Georgetown canal boat tours face uncertain future after NPS ends partnership

A rendering for a project to improve one of five plazas along the C&O Canal. The project is in jeopardy after the National Park Service's decision to terminate a philanthropic agreement, according to Georgetown Heritage.(Courtesy Georgetown Heritage)

There are lingering questions about the future of Georgetown’s C&O canal boat tours, after the National Park Service announced it’s ending its philanthropic agreement with the nonprofit Georgetown Heritage.

Last month, NPS said the agreement is being terminated effective April 29. However, in a statement, the agency said the move doesn’t “change the operation of the canal boat in Georgetown.”

D.C.’s government paid for the construction of the canal boat and Georgetown Heritage, the nonprofit that works to improve National Parks in Georgetown, owns it. The organization operates the boat under a separate agreement with the Park Service.

Maggie Downing, Georgetown Heritage’s executive vice president, said the group’s ownership of the boat isn’t in jeopardy, “but what it will take for us to be able to raise the money and keep this organization going is certainly going to be challenging in the next couple of years,” she said.

“We do remain committed to owning and operating the boat,” Downing said. “But I think it may be a difficult path getting there.”

The nonprofit will have some time to work toward that goal. The boat won’t be operating for the next two years while repairs are made to the canal. The soonest the boat would be able to return to the canal is 2026, Downing said.

About 40,000 people have participated in the tours over the two seasons they were offered, according to Downing.

“It’s a really leisurely experience to look out and see Georgetown from a different vantage point, and to learn about the history, to hear the stories of the people who built the canal and who lived their lives along the canal,” Downing said.

Georgetown Heritage operates the boat under a cooperating agreement with the Park Service. The Philanthropic Partnership Agreement allowed the nonprofit to fundraise for projects in the park.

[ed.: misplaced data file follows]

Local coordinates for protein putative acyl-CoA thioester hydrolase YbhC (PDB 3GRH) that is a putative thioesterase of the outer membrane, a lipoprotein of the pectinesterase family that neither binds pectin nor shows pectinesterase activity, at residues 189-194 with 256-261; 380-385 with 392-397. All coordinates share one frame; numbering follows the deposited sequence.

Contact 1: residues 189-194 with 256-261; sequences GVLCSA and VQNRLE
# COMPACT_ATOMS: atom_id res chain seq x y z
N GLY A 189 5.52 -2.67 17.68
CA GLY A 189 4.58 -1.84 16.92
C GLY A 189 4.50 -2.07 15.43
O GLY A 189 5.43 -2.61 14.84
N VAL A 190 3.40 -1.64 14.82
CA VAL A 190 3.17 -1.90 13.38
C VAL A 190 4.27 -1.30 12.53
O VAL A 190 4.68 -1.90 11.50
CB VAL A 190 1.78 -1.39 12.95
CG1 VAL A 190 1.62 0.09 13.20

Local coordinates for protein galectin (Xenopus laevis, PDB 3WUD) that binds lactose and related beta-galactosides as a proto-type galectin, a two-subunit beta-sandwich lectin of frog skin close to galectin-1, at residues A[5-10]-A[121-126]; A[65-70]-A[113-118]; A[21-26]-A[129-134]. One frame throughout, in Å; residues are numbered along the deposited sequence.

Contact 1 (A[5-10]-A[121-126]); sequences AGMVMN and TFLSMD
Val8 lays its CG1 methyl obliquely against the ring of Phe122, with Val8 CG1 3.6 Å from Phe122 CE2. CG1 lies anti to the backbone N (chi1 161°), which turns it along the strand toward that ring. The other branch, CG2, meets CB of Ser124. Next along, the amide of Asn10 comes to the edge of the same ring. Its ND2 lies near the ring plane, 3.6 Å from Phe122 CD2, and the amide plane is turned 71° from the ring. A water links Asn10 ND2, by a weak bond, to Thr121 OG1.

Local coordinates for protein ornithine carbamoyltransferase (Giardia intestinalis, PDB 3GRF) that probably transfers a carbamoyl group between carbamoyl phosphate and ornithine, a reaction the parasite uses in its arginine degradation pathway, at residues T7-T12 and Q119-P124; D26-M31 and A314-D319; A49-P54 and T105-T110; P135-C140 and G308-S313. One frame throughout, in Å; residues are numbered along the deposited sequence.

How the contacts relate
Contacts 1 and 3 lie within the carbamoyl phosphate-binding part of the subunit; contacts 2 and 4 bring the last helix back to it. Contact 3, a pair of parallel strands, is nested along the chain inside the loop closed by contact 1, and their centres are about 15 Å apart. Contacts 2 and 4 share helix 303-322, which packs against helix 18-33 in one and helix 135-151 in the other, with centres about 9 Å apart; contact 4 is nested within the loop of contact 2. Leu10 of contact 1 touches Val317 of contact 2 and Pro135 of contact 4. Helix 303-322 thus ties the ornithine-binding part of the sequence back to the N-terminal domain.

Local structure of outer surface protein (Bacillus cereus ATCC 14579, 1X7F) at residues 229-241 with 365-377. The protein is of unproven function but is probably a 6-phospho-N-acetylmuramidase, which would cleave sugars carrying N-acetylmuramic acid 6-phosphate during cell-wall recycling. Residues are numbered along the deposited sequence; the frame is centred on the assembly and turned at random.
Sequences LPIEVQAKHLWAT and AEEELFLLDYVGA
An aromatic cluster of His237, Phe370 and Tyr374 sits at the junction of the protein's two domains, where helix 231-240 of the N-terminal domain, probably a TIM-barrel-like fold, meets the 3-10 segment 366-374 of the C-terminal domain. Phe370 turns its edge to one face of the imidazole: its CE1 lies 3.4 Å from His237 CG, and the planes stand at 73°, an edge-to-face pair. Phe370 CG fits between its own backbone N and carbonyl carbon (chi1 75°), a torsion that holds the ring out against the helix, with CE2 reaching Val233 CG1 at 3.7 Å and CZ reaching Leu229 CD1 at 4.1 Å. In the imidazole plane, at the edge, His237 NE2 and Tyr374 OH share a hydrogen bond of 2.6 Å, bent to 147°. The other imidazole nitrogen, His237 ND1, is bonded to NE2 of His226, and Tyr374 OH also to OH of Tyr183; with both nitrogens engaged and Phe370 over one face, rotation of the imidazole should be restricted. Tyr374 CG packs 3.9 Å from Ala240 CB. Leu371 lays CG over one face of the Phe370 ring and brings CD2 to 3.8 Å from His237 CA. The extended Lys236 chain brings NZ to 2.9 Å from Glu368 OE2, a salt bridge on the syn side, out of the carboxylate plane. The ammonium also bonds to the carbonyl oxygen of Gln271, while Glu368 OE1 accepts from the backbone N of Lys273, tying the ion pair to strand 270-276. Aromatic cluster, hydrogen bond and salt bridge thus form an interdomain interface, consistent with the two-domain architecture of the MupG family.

The group had plans to make accessibility improvements along the towpath, and to install “recreational opportunities down at the aqueduct, a dock for canoeing and kayaking along the canal,” Downing said.

“The cancellation of the Philanthropic Partnership Agreement really puts the future of any of those improvements to the park in danger,” Downing said.

In its March statement, the Park Service said terminating a philanthropic agreement is rare and happens “only after exhausting all other avenues to try to resolve the issues.”

“There have been multiple violations of the Philanthropic Partnership Agreement that have led to irreconcilable differences in the partnership, making it impossible to maintain the collaborative relationship necessary to accomplish mutually identified goals as required by the PPA,” the Park Service said in a statement to WTOP. “Georgetown Heritage has promoted actions that disregard the NPS mandate to protect park resources.”

The agreement, Downing said, was terminated because “current leadership at the park no longer wants to pursue these projects.”

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Scott Gelman

Scott Gelman is a digital editor and writer for WTOP. A South Florida native, Scott graduated from the University of Maryland in 2019. During his time in College Park, he worked for The Diamondback, the school’s student newspaper.

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